Welcome to Nural's newsletter where you will find a compilation of articles, news and cool companies, all focusing on how AI is being used to tackle global grand challenges.
Our aim is to make sure that you are always up to date with the most important developments in this fast-moving field.
Packed inside we have
- Can Generative Flow Networks bridge the gap to human intelligence?
- Stanford's assessment of the state of AI
- and China regulates recommender algorithms
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Graham Lane & Marcel Hedman
Key Recent Developments
"I have rarely been as enthusiastic about a new research direction"
What: The above quote is from Joshua Bengio, one of the world-renowned “godfathers” of deep learning. His recent blog posting discusses Generative Flow Networks (GFlowNets), provides a number of useful resources, and promises “a volley of new papers”.
Generative Flow Networks combine elements of “reinforcement learning, deep generative models and energy-based probabilistic modeling”. They are capable of sequentially constructing complicated objects like molecular graphs, causal graphs or explanations of a scene. Whereas Reinforcement Learning maximises a single action, it is possible to train a policy for a Generative Flow Network so that the terminal states of the network - as a whole - match a desired probability function.
Key Takeaways: Bengio states clearly that the work is aimed at “bridging the gap between AI and human intelligence” by introducing features of higher-level cognition into deep learning networks in order to master causality and better generalisation to new or unusual scenarios. He has been developing these ideas for several years, describing that the real inspiration of this work is to model the "thoughts in our mind".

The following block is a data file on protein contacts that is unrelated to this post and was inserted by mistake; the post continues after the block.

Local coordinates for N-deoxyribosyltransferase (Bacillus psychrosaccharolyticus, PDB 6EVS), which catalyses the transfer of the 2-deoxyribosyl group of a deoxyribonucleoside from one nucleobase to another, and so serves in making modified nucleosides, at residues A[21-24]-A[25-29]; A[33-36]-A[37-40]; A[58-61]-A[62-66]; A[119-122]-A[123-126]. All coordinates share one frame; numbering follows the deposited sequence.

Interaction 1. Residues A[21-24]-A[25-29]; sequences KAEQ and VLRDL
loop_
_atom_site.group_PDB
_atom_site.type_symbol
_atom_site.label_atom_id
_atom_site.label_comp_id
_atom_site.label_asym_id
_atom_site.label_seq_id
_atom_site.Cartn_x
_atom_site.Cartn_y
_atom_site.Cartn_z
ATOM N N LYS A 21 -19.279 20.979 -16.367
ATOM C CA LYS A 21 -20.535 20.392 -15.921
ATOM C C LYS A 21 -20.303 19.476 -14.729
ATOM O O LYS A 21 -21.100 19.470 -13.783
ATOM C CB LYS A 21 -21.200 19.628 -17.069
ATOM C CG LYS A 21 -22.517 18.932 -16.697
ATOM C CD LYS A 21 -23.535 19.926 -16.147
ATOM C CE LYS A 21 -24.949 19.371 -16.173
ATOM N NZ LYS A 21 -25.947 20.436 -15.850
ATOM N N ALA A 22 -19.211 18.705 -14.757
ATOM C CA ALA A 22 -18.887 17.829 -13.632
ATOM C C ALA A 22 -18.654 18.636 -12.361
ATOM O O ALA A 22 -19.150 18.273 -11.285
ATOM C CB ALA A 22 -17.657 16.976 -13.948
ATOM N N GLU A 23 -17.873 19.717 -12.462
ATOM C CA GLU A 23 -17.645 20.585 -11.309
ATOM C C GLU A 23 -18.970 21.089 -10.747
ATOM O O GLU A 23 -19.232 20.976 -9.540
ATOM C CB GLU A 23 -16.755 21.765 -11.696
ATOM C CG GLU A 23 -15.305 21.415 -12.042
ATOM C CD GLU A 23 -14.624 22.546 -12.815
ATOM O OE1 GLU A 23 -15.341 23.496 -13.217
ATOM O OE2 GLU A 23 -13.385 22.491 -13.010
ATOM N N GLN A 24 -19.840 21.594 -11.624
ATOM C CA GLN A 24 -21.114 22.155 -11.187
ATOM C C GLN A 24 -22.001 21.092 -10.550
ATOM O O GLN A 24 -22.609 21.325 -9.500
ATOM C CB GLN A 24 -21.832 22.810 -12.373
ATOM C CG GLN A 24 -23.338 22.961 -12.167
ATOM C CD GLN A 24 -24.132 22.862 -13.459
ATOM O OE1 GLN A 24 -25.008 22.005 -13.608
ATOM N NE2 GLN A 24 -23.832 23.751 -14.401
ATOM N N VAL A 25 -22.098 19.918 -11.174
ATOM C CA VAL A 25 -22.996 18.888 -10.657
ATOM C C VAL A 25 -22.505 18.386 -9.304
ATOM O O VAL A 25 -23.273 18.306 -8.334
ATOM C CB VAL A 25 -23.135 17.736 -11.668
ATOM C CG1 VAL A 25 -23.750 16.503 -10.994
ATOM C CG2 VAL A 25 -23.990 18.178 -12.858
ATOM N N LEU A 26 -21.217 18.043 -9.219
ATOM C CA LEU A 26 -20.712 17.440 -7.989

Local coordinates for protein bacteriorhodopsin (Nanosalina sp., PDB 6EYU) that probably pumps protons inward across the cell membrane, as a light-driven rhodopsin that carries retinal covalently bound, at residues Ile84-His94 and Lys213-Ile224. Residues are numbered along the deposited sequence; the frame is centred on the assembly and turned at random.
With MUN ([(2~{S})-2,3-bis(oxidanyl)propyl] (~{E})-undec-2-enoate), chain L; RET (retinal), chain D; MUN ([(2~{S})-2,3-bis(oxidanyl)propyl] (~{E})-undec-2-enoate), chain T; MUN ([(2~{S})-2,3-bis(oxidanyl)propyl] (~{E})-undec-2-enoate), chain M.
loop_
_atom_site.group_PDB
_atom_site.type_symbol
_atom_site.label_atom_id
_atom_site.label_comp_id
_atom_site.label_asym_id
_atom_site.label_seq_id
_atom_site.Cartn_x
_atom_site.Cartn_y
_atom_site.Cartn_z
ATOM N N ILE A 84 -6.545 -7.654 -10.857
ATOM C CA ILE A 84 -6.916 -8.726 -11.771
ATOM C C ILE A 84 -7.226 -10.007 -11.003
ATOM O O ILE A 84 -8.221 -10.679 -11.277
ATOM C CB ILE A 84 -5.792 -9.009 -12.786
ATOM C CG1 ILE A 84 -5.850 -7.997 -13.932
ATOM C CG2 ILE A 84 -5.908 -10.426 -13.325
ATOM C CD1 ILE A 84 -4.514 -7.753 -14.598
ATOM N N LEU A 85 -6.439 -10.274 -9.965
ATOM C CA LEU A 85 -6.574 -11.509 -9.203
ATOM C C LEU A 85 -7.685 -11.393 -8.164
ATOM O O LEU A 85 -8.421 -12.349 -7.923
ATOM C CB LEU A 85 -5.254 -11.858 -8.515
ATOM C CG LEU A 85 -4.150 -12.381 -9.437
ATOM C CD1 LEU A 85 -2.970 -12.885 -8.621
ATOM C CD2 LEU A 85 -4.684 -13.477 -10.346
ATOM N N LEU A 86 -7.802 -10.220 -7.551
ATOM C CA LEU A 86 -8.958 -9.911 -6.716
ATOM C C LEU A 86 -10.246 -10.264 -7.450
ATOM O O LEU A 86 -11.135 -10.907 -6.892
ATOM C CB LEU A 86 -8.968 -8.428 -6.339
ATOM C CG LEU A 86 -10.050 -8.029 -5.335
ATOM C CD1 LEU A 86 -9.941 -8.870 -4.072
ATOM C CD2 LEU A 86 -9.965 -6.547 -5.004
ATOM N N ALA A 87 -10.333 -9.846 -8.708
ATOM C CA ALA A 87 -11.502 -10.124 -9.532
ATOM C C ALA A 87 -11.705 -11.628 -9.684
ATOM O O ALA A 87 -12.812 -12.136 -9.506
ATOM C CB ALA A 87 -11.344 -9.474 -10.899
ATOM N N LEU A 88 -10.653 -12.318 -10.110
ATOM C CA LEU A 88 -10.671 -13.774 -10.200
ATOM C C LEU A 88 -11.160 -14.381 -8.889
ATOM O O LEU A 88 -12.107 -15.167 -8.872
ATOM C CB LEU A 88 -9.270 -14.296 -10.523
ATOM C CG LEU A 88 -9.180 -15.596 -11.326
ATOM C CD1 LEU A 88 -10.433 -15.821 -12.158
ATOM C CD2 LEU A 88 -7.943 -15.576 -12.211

Stanford report shows that ethics challenges continue to dog AI field as funding climbs
What: The fifth annual AI Index report from Stanford’s Institute for Human-Centered AI has been published. The report posits that 2021 was the point at which AI became a mature technology with widespread adoption and real-world impact. This wider deployment is leading to an increasing focus on ethical issues.
Finance: Private investment in AI was about $93.5 billion in 2021, more than double the previous year, but the number of new companies receiving funding is decreasing year-on-year.
Technology: The time and cost of training models has decreased dramatically. The biggest companies are benefiting from using enormous, difficult-to-obtain AI training datasets. In 2021 nine of the top 10 state-of-the-art AI systems were trained with additional data.
Ethics: The impact of in-house ethics teams remains questionable. Meanwhile, a state-of-the-art language model in 2021 was 29% more likely to output toxic text compared to a smaller, simpler model in 2018. This suggests that the increase in toxicity corresponds with the increase in general capabilities.
China’s algorithm law takes effect to curb Big Tech’s sway in public opinion